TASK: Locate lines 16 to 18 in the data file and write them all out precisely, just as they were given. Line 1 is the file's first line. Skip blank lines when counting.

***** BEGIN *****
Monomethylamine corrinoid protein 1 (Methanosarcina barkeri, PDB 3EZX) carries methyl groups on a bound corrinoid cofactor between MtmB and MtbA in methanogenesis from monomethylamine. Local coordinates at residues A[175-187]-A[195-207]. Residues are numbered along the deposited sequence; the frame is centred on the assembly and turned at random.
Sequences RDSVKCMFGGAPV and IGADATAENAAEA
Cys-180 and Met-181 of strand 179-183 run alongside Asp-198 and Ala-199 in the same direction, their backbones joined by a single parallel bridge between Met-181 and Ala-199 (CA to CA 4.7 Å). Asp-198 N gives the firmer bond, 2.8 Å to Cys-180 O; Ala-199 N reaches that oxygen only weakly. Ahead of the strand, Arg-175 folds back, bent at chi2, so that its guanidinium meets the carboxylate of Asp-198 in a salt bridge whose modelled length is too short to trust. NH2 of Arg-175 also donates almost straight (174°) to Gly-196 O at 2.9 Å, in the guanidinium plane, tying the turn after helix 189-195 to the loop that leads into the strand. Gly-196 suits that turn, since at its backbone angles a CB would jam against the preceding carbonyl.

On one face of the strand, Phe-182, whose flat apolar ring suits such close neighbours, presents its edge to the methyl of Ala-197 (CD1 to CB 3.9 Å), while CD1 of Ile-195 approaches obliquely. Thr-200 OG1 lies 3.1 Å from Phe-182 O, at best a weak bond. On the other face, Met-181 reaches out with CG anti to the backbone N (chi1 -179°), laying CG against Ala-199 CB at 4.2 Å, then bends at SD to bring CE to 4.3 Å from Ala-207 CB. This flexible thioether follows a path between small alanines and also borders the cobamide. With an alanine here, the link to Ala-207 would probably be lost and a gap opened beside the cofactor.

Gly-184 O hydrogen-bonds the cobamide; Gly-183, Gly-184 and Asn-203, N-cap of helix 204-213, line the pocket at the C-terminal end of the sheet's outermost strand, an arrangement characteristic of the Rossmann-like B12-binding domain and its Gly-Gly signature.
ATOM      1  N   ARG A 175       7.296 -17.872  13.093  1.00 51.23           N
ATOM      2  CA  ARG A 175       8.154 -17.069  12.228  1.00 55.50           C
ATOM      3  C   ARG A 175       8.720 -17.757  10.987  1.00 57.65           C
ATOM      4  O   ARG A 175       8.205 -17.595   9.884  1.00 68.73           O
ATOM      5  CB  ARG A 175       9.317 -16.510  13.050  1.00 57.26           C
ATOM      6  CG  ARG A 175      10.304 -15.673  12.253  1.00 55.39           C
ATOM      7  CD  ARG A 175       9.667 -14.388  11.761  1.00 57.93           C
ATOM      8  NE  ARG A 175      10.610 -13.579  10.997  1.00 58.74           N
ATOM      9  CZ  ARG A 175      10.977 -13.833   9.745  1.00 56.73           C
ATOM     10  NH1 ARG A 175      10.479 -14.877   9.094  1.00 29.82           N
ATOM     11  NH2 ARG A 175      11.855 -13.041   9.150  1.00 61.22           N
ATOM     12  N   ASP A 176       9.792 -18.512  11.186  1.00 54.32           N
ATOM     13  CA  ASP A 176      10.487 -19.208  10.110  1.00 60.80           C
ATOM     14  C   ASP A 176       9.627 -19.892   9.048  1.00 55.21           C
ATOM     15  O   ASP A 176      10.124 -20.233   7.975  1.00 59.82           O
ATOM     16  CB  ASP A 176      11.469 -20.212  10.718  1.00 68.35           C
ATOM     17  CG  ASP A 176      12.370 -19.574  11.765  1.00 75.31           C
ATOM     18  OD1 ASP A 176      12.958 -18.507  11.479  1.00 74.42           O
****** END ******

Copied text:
ATOM     11  NH2 ARG A 175      11.855 -13.041   9.150  1.00 61.22           N
ATOM     12  N   ASP A 176       9.792 -18.512  11.186  1.00 54.32           N
ATOM     13  CA  ASP A 176      10.487 -19.208  10.110  1.00 60.80           C